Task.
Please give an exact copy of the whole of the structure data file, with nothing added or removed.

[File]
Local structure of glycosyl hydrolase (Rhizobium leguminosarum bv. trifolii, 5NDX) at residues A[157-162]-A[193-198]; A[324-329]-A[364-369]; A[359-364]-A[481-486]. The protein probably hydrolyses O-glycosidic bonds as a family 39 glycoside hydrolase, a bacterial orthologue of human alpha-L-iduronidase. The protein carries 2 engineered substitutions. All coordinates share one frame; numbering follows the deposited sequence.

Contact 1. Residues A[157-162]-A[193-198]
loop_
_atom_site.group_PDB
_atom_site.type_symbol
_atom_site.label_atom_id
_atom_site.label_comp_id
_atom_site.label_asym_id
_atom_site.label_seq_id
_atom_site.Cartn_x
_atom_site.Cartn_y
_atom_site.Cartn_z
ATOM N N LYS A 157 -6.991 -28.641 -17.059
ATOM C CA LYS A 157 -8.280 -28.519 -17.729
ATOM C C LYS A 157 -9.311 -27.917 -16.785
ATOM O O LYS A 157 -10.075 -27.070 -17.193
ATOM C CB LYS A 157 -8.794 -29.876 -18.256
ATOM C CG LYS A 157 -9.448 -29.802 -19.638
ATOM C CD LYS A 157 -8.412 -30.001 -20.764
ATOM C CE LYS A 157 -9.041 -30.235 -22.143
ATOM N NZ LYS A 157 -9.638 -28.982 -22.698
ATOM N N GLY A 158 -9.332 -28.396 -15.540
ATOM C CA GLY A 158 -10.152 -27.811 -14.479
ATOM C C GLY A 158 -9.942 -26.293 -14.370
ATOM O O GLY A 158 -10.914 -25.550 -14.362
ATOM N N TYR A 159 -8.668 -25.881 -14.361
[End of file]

Local structure of glycosyl hydrolase (Rhizobium leguminosarum bv. trifolii, 5NDX) at residues A[157-162]-A[193-198]; A[324-329]-A[364-369]; A[359-364]-A[481-486]. The protein probably hydrolyses O-glycosidic bonds as a family 39 glycoside hydrolase, a bacterial orthologue of human alpha-L-iduronidase. The protein carries 2 engineered substitutions. All coordinates share one frame; numbering follows the deposited sequence.

Contact 1. Residues A[157-162]-A[193-198]
loop_
_atom_site.group_PDB
_atom_site.type_symbol
_atom_site.label_atom_id
_atom_site.label_comp_id
_atom_site.label_asym_id
_atom_site.label_seq_id
_atom_site.Cartn_x
_atom_site.Cartn_y
_atom_site.Cartn_z
ATOM N N LYS A 157 -6.991 -28.641 -17.059
ATOM C CA LYS A 157 -8.280 -28.519 -17.729
ATOM C C LYS A 157 -9.311 -27.917 -16.785
ATOM O O LYS A 157 -10.075 -27.070 -17.193
ATOM C CB LYS A 157 -8.794 -29.876 -18.256
ATOM C CG LYS A 157 -9.448 -29.802 -19.638
ATOM C CD LYS A 157 -8.412 -30.001 -20.764
ATOM C CE LYS A 157 -9.041 -30.235 -22.143
ATOM N NZ LYS A 157 -9.638 -28.982 -22.698
ATOM N N GLY A 158 -9.332 -28.396 -15.540
ATOM C CA GLY A 158 -10.152 -27.811 -14.479
ATOM C C GLY A 158 -9.942 -26.293 -14.370
ATOM O O GLY A 158 -10.914 -25.550 -14.362
ATOM N N TYR A 159 -8.668 -25.881 -14.361